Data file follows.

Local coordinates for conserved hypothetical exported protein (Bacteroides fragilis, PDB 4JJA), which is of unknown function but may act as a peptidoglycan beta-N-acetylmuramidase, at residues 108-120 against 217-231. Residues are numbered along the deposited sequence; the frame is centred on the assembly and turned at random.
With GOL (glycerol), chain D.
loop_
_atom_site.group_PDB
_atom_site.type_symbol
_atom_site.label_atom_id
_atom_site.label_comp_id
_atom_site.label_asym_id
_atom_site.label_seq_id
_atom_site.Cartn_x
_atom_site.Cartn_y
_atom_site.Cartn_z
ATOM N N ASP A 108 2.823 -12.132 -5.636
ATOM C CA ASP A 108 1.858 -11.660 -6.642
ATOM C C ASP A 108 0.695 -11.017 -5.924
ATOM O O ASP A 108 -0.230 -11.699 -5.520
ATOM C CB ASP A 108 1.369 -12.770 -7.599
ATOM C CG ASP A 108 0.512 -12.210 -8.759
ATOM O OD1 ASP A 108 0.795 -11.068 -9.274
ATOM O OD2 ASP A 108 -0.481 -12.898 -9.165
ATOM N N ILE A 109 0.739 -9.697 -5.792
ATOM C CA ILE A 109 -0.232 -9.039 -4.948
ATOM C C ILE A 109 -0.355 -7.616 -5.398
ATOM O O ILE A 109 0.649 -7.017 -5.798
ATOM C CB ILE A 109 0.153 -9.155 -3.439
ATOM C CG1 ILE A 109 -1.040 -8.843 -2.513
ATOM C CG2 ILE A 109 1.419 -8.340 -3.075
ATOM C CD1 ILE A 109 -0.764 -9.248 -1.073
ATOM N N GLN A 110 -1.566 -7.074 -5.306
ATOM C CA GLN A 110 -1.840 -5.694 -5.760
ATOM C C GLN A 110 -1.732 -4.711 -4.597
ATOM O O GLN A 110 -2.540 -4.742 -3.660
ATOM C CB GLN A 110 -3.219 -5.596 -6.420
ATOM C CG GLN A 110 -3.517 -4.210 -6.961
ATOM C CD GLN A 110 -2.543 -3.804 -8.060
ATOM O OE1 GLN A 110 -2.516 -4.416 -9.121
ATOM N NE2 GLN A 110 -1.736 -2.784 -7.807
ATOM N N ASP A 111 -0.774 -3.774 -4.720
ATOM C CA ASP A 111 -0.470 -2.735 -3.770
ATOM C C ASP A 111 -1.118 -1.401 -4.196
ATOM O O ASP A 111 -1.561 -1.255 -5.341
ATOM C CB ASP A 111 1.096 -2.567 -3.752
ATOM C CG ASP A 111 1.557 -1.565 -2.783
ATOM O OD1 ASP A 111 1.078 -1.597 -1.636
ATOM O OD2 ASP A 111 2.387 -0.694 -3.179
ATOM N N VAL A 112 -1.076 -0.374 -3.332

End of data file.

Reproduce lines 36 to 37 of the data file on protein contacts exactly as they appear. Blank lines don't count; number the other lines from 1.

ATOM O OE1 GLN A 110 -2.516 -4.416 -9.121
ATOM N NE2 GLN A 110 -1.736 -2.784 -7.807